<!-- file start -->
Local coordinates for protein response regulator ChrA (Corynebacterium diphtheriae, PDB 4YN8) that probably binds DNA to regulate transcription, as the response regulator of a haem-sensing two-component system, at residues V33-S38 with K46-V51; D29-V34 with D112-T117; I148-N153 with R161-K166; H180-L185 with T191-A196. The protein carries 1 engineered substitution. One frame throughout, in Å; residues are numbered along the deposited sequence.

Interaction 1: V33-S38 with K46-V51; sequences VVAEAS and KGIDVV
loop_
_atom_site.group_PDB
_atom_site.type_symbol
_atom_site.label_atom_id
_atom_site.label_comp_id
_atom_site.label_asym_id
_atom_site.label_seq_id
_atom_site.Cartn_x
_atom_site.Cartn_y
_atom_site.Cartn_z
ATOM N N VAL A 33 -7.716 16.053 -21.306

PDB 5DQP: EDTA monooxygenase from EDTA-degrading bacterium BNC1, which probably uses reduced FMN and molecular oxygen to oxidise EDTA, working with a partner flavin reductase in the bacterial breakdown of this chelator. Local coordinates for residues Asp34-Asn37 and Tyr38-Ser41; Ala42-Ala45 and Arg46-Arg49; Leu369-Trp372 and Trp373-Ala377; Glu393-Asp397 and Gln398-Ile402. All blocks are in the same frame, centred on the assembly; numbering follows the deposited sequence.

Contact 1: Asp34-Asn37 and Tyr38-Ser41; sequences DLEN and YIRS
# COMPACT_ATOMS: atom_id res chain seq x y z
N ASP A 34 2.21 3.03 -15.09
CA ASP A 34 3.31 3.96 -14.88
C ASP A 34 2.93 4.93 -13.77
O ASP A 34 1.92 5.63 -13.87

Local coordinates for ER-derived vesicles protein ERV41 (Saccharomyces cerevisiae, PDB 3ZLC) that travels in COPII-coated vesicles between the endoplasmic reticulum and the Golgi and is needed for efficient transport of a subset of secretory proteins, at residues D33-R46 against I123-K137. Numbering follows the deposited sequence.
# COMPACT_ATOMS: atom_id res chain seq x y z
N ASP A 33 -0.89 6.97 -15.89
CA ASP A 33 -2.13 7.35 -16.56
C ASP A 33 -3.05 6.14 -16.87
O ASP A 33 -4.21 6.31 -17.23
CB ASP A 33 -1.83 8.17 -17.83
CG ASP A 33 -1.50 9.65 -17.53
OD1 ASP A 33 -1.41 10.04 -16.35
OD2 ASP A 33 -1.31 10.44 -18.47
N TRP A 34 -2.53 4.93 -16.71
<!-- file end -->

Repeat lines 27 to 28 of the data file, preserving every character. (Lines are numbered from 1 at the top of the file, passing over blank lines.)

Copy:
CB ASP A 33 -1.83 8.17 -17.83
CG ASP A 33 -1.50 9.65 -17.53